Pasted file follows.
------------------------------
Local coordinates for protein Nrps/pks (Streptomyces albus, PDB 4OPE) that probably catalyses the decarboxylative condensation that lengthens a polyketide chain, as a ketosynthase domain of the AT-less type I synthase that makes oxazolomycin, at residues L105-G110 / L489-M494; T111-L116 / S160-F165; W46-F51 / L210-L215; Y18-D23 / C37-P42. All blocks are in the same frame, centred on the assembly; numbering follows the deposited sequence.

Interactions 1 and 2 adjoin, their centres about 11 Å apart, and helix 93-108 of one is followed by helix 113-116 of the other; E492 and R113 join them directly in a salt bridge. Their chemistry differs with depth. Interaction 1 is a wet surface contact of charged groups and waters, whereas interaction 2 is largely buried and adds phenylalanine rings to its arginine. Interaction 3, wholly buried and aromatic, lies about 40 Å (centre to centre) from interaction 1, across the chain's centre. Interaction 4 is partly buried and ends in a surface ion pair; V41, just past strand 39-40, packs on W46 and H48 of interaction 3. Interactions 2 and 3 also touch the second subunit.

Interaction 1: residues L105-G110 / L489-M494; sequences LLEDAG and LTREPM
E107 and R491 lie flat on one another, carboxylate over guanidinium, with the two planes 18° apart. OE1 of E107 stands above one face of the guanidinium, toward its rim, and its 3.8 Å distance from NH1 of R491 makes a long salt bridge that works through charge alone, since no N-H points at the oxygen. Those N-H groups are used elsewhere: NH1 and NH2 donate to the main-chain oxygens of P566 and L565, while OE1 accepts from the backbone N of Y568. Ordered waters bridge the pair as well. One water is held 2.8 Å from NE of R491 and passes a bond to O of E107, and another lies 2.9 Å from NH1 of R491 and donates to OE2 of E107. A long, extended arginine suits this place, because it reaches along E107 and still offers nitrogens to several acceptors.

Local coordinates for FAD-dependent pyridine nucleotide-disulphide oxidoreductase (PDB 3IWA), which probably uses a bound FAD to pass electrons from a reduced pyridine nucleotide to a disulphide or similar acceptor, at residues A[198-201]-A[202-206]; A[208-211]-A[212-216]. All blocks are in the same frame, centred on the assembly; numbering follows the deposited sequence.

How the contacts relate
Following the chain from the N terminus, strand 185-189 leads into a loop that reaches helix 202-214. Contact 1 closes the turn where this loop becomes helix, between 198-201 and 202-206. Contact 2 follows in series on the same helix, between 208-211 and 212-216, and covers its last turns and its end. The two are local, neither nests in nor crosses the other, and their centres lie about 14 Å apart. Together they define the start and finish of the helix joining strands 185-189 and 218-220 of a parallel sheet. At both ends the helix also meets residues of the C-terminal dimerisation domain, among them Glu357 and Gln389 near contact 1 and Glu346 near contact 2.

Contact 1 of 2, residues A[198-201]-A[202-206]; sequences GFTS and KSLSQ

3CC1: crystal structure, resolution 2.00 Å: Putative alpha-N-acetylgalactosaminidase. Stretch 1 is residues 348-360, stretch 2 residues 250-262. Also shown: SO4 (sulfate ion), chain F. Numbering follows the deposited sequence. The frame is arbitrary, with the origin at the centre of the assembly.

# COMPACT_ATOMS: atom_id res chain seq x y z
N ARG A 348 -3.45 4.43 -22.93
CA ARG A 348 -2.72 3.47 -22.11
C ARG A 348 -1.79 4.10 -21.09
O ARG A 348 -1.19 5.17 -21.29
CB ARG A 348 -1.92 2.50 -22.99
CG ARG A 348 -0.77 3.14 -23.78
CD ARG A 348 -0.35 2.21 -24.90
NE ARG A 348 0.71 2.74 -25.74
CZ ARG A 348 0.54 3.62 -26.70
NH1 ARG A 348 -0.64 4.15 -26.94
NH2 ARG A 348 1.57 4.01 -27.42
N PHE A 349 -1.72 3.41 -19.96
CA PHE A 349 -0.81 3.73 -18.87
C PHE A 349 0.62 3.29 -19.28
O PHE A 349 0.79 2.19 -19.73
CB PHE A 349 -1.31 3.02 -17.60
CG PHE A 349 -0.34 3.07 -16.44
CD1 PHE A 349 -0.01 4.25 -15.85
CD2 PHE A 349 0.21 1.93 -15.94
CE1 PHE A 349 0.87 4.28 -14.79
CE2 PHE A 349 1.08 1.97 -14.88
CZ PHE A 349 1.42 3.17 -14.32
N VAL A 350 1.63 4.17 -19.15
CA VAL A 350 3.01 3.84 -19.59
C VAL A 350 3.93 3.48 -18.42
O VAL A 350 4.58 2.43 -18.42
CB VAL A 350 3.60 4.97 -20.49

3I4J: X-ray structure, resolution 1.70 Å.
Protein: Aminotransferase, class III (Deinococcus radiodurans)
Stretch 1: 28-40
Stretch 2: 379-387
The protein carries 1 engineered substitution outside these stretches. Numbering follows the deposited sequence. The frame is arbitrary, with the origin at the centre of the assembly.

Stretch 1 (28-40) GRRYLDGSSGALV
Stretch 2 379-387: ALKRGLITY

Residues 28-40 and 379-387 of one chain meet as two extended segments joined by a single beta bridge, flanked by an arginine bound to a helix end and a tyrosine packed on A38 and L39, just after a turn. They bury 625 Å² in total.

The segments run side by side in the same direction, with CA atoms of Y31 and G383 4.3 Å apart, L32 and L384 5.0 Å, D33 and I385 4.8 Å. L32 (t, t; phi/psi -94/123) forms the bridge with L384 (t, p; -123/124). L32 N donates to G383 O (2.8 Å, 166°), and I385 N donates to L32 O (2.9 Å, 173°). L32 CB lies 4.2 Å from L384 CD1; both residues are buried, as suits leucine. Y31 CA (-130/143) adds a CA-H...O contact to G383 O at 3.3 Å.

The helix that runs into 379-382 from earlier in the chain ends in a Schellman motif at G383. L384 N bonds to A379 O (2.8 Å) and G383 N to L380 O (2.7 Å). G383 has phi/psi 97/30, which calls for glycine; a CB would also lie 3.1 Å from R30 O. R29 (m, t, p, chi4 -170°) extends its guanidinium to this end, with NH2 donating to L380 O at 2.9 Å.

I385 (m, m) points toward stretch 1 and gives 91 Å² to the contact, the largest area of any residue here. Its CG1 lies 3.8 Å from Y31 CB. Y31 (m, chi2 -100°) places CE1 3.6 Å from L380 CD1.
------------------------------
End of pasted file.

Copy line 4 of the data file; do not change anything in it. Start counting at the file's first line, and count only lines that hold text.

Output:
E107 and R491 lie flat on one another, carboxylate over guanidinium, with the two planes 18° apart. OE1 of E107 stands above one face of the guanidinium, toward its rim, and its 3.8 Å distance from NH1 of R491 makes a long salt bridge that works through charge alone, since no N-H points at the oxygen. Those N-H groups are used elsewhere: NH1 and NH2 donate to the main-chain oxygens of P566 and L565, while OE1 accepts from the backbone N of Y568. Ordered waters bridge the pair as well. One water is held 2.8 Å from NE of R491 and passes a bond to O of E107, and another lies 2.9 Å from NH1 of R491 and donates to OE2 of E107. A long, extended arginine suits this place, because it reaches along E107 and still offers nitrogens to several acceptors.